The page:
Evolutionary Shrinkage: Stone Age Homo Find Offers Small Surprise

Article excerpt

Big evolutionary insights sometimes come in little packages. Witness the startling discovery, in a cave on the eastern Indonesian island of Flores, of the partial skeleton of a half-size Homo species that lived there at the same time that ancient Homo sapiens inhabited nearby regions.

The new species, dubbed Homo floresiensis, reached the island at least 38,000 years ago and lived there until it died out near the end of the Stone Age, roughly 20,000 years later, conclude the authors of two papers in the Oct. 28 Nature. The researchers say that the Flores find represents an adult, probably a female, who stood about 3 feet, 3 inches tall (1 meter) and weighed approximately 35 pounds (16 kilograms).

This individual's brain was only about as large as those of australopithecines, which were apelike members of the human evolutionary family that preceded Homo.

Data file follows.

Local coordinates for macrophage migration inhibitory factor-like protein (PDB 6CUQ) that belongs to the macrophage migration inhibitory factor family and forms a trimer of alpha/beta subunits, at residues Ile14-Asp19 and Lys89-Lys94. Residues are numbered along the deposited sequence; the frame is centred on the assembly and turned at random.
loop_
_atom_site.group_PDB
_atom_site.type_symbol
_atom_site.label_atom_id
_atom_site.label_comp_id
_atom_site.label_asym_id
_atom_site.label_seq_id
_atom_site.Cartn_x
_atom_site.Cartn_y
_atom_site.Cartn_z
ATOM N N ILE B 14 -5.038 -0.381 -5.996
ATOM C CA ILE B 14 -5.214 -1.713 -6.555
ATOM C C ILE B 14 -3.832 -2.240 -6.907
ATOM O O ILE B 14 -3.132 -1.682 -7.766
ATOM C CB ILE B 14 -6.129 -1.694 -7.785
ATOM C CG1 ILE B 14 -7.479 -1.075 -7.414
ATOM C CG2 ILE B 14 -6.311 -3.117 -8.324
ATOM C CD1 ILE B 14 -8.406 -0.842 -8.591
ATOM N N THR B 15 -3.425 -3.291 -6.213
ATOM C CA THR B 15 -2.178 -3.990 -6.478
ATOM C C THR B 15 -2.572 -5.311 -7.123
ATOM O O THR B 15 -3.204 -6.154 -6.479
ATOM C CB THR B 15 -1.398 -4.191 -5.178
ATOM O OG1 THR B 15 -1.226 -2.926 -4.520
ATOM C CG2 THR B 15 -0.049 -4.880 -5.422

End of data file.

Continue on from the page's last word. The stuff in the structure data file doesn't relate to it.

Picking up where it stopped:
One team, led by Peter Brown of the University of New England in Armidale, Australia, excavated and analyzed the new remains, which include a nearly complete skull, a partial pelvis, and two leg bones. Aside from its small stature and brain, the specimen closely resembles Homo erectus fossils, Brown's group concludes.

A second team, directed by the University of New England's Michael J. Morwood, evaluated thousands of stone tools and animal bones dug from the same cave. This team used radiocarbon measurements and three other methods to estimate the discoveries' age.

Brown's team proposes that H. erectus reached Flores by 800,000 years ago (SN: 3/14/98, p. 164) and evolved into the smaller species as a result of living on an island with limited food sources. "Future research on Flores will try to find the suspected large-bodied ancestor [of H. …